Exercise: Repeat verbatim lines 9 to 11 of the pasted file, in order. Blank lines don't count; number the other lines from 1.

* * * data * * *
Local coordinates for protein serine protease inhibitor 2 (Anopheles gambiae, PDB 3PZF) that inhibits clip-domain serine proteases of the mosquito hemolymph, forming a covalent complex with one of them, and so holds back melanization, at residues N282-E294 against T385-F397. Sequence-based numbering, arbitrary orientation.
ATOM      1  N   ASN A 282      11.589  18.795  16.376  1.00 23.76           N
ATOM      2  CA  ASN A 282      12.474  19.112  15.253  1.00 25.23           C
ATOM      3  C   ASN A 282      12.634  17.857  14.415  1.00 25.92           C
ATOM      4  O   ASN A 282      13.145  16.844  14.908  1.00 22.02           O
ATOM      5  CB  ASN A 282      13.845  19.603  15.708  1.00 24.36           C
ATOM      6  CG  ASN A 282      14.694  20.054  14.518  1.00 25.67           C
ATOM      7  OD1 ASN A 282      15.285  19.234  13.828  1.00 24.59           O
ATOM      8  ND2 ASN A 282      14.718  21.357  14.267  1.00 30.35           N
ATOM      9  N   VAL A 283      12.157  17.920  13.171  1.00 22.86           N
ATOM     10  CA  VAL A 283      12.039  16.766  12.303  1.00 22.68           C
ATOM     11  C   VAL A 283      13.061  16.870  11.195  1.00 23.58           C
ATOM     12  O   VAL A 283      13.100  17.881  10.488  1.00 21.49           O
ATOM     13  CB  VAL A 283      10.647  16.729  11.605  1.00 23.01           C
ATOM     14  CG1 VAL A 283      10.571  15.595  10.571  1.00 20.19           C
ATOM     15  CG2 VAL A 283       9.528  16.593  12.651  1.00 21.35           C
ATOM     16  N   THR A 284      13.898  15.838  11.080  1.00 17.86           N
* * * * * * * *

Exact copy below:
ATOM      8  ND2 ASN A 282      14.718  21.357  14.267  1.00 30.35           N
ATOM      9  N   VAL A 283      12.157  17.920  13.171  1.00 22.86           N
ATOM     10  CA  VAL A 283      12.039  16.766  12.303  1.00 22.68           C